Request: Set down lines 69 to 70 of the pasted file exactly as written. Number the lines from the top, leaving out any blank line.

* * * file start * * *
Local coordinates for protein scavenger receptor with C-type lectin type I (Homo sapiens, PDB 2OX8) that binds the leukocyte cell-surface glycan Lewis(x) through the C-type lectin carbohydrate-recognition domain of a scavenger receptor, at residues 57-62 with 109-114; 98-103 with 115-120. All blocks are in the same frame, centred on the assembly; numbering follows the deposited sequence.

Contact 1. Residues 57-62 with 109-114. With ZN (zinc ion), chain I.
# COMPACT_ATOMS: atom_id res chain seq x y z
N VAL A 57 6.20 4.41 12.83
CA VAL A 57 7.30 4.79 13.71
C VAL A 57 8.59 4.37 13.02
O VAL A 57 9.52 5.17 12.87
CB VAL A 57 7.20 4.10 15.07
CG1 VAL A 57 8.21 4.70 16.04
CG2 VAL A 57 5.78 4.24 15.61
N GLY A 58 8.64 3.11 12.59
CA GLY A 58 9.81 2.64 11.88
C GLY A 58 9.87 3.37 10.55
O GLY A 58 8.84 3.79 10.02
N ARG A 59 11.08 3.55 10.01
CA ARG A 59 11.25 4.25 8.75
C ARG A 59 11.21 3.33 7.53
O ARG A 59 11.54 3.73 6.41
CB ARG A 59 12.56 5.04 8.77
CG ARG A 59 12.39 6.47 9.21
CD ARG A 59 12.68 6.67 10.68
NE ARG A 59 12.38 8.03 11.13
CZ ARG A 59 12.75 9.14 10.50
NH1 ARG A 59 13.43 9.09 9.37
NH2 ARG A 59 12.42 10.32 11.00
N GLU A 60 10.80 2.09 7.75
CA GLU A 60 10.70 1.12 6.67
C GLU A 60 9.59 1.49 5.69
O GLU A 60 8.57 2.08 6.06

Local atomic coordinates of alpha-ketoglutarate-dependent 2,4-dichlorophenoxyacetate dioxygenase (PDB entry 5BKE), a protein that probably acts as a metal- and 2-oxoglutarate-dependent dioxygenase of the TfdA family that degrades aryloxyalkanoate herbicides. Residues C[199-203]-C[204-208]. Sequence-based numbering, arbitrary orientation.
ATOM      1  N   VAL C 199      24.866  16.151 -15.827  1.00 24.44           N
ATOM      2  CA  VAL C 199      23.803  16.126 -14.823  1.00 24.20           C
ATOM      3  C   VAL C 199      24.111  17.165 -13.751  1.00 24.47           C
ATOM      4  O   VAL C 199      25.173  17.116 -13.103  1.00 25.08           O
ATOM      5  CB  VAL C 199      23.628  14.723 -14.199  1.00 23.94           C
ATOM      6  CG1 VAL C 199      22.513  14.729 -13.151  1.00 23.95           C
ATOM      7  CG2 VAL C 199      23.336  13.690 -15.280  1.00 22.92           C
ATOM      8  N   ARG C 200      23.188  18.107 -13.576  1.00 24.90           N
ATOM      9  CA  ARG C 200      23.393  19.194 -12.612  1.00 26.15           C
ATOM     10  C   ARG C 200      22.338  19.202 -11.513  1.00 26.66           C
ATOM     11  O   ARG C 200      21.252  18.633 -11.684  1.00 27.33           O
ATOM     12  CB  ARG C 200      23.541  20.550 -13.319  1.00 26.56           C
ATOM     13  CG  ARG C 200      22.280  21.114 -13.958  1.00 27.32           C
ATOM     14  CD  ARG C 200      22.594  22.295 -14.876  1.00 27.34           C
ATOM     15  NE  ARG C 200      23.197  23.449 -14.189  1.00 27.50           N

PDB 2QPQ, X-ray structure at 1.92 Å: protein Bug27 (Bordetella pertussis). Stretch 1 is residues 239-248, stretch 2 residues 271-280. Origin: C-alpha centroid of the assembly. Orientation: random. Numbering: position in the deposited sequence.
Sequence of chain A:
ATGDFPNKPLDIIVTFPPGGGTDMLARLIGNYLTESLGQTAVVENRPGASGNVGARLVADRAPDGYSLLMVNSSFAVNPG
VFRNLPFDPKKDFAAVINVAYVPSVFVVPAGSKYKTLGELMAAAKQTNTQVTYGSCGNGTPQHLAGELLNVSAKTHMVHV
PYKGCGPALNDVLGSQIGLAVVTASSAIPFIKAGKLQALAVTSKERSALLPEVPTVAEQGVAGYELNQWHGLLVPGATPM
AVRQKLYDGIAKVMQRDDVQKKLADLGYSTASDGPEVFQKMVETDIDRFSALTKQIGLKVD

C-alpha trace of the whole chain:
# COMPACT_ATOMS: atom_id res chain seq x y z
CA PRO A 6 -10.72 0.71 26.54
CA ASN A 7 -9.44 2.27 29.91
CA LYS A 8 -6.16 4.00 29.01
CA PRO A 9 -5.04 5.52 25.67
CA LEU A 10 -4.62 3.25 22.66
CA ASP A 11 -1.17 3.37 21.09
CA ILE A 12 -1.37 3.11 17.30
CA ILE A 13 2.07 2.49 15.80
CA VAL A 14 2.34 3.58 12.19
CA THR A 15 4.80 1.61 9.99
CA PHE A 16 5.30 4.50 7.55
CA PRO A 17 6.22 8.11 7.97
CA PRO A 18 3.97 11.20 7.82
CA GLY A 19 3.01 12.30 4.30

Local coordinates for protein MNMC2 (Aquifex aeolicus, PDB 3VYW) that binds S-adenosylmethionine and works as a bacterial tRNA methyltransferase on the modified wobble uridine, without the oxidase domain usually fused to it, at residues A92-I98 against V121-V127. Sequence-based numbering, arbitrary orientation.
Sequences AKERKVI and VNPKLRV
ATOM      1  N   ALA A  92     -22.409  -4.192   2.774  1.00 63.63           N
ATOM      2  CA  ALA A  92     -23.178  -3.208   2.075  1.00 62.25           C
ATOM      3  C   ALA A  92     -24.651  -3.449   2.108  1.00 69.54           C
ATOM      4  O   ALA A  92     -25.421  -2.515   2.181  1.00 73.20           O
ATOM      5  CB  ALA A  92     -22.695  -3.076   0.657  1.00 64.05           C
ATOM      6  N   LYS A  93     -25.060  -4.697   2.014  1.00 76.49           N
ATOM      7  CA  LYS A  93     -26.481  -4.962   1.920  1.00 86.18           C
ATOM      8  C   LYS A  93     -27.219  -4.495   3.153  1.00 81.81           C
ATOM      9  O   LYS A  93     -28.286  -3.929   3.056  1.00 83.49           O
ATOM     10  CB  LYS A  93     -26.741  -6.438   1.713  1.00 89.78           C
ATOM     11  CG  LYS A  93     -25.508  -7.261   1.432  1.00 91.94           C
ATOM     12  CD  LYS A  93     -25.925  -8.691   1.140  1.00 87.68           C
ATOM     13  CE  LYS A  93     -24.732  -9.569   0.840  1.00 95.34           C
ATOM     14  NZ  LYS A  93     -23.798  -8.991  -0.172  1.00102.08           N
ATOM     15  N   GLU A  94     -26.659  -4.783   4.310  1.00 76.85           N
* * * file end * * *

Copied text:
Sequences AKERKVI and VNPKLRV
ATOM      1  N   ALA A  92     -22.409  -4.192   2.774  1.00 63.63           N